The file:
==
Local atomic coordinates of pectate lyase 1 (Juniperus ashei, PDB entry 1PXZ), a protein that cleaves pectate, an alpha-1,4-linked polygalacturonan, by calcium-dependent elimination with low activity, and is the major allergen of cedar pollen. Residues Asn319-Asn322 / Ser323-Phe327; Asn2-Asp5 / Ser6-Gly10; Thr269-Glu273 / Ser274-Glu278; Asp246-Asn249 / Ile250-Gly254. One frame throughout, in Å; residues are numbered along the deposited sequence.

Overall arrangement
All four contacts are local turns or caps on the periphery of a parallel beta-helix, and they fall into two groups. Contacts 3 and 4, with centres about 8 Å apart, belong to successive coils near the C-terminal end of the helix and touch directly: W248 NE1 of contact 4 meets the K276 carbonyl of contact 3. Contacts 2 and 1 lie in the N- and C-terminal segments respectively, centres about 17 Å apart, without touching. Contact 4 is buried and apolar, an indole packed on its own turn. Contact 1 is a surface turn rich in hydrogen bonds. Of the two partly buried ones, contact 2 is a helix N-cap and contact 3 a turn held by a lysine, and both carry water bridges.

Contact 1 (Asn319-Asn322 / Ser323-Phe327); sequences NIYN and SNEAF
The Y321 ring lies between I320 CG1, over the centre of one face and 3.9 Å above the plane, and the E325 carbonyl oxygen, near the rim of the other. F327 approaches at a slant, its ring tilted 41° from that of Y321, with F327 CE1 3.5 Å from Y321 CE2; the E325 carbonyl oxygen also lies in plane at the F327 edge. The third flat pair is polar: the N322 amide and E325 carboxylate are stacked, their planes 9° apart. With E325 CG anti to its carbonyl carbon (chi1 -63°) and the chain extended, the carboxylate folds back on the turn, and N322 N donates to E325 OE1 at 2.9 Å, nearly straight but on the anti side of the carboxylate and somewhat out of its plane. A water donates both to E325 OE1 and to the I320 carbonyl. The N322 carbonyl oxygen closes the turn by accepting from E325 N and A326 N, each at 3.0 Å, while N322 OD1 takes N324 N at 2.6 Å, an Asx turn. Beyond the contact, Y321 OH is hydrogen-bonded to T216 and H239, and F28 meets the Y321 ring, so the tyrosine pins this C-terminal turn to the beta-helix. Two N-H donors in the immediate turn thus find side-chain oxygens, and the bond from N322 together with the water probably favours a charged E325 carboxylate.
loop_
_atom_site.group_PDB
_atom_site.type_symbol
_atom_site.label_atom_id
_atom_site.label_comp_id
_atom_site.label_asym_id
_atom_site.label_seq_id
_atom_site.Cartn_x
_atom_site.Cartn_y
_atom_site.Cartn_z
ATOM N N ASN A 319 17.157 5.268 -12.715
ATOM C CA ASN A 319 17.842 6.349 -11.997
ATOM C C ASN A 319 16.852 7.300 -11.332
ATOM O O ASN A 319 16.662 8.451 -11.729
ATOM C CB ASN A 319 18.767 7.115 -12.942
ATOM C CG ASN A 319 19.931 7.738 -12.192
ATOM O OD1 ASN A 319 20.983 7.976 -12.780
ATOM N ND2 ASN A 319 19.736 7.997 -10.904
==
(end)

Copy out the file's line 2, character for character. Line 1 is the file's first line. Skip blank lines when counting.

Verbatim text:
Overall arrangement